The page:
I hope you can take my suggestions to heart and consider them.
1. We are working on this one. It's going to be called 'picky points'. People will get points for 'likes' and then will be able to exchange them for things likes games or free advertising. The idea is to reward those whose suggestions weren't picked with things other than money.

2. Known.

3. No. We thought about it, but client is king, he (she) is the one with money. We did, however, change the system - we now pause orders have have been inactive for over 7 days.

4. Interesting. Have not thought of that, makes sense.

5. This is a technical issue with whois servers. There are only so many quires we can send in a time unit automatically. We do check domains for availability, but we can't check all domains every hour, for instance. We've had to get special access from Verisign for that, took us (them, really) a long time, still working out all the kinks in direct access to whois servers.
  #26 (permalink)  
Old 06-18-2011, 07:55 AM
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Join Date: Feb 2011
Location: Medina, Ohio
Posts: 102
Thumbs up

I signed up with them the other day. And so far everything is going swell. I'm submitted quite a few domain names, a few got rejected. However I've submitted a few and they took them.

Coming up with names on on your own is very difficult. And I find this to be a fun thing to do. To me it's a fun challenge.
Whether they accept my names or not. It's still fun. On one work order I submitted 17 domain names and they were all accepted. I hope this thread gives people enough faith to go and give it a try. I'm bound to get a bite on one of these names I've submitted.

Anyhoo, sorry for such a long thread, just very happy I've found something that is so much fun. I do recommend this company. Two thumbs up. =)

Last edited by stuart44107; 06-18-2011 at 07:58 AM.
  #27 (permalink)  
Old 06-18-2011, 09:06 AM
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Location: Evansville, Indiana
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Quote:
Originally Posted by stuart44107 View Post
I signed up with them the other day. And so far everything is going swell. I'm submitted quite a few domain names, a few got rejected. However I've submitted a few and they took them.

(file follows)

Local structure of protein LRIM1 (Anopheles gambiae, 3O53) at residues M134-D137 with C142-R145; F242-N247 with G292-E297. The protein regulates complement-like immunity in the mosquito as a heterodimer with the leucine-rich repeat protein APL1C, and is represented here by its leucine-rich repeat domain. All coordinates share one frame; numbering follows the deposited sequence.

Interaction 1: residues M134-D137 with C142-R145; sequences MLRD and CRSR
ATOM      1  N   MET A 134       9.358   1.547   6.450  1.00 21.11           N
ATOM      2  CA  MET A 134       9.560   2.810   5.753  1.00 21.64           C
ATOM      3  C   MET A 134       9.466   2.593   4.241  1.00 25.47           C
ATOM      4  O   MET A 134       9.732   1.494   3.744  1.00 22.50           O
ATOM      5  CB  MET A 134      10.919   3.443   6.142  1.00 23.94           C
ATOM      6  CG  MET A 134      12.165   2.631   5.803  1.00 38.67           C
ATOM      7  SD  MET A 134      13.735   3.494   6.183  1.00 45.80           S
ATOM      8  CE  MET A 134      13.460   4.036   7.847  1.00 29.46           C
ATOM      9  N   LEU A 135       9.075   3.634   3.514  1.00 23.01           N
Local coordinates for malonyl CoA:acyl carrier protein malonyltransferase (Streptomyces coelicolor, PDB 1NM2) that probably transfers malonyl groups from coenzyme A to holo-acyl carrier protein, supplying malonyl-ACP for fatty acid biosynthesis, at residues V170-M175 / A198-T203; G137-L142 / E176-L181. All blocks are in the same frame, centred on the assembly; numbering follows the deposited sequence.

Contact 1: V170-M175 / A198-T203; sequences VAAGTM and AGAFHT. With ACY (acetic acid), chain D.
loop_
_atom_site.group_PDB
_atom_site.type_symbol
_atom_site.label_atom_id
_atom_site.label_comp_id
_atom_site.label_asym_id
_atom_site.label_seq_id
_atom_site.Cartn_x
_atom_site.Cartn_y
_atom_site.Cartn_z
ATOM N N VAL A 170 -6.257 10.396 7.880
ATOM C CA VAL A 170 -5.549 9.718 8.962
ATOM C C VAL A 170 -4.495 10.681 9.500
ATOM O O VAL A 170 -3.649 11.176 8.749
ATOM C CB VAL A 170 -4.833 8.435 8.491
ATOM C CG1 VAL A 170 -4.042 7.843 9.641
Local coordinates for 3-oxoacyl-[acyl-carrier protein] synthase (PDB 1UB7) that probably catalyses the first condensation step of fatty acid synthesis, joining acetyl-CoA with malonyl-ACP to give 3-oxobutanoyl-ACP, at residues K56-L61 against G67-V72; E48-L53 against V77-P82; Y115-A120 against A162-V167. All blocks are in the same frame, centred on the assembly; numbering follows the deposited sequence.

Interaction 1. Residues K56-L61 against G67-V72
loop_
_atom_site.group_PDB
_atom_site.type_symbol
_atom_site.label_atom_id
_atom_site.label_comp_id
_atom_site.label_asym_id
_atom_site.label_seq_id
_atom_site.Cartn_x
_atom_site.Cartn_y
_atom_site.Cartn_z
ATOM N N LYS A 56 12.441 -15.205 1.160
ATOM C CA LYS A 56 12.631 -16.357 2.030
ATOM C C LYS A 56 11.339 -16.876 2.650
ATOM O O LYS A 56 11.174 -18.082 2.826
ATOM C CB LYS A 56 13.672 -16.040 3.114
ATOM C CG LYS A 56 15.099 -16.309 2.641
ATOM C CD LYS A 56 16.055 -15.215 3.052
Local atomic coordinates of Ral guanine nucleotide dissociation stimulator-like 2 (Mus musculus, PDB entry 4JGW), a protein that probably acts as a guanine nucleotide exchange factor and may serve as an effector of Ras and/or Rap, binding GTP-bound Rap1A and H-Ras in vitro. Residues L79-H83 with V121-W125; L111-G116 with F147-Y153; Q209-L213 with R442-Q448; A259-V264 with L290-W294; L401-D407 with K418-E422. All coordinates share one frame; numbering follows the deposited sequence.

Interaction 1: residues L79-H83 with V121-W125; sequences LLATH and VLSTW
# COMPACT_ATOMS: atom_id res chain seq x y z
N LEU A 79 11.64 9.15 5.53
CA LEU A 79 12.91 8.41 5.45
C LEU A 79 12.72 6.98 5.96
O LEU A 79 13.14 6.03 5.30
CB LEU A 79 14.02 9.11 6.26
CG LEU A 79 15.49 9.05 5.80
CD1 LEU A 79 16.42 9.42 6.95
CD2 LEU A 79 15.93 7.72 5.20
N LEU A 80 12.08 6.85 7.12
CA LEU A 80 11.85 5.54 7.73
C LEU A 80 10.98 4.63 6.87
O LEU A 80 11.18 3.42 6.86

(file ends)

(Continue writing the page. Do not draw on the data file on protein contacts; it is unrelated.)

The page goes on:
Coming up with names on on your own is very difficult. And I find this to be a fun thing to do. To me it's a fun challenge.
Whether they accept my names or not. It's still fun. On one work order I submitted 17 domain names and they were all accepted. I hope this thread gives people enough faith to go and give it a try. I'm bound to get a bite on one of these names I've submitted.

Anyhoo, sorry for such a long thread, just very happy I've found something that is so much fun. I do recommend this company. Two thumbs up. =)
Just a note: just because your domain submission gets "accepted" does NOT mean that it will be chosen by the client. But thumbs up on coming up with 17 unique domains. That's pretty difficult especially with some of the crazy guidelines some of the clients come up with, lol.
  #28 (permalink)  
Old 06-18-2011, 09:11 AM
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In addition to khakigirl's suggestions about points, I think it would be cool and an extra bonus for the client, if other contributors voted on names so the client has a focus group of sorts on what names are popular. But that could be a second tier service after all the submissions have been made so future submissions aren't influenced by the creativity of others.

I've contracted with many companies for brand names/logos etc., and clients pay hundreds of dollars for a package of ideas to be submitted to them. I commend you if you are truly helping out small businesses and matching them with creative ideas with an affordable price tag, but it is fair to wonder about your intentions.